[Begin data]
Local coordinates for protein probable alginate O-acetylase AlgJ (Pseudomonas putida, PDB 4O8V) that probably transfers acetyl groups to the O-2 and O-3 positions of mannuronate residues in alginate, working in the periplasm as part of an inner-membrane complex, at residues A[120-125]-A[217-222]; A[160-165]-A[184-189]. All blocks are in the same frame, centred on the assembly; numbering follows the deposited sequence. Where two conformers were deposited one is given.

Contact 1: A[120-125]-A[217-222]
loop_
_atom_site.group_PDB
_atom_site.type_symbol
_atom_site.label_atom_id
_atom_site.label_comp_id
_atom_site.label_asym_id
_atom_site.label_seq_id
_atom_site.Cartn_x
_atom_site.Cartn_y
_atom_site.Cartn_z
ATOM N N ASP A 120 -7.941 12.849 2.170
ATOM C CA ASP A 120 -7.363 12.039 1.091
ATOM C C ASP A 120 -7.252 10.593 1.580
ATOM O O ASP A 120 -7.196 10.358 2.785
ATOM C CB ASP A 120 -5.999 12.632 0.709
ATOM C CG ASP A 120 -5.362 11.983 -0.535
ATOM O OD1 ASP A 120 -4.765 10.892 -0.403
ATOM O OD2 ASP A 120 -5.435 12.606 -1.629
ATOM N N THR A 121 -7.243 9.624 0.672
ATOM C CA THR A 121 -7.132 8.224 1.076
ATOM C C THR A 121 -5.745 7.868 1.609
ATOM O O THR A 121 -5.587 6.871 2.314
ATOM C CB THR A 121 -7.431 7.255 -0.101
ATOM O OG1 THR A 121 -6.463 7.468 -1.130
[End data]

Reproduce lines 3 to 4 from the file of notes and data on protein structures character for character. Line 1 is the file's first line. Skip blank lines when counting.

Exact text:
loop_
_atom_site.group_PDB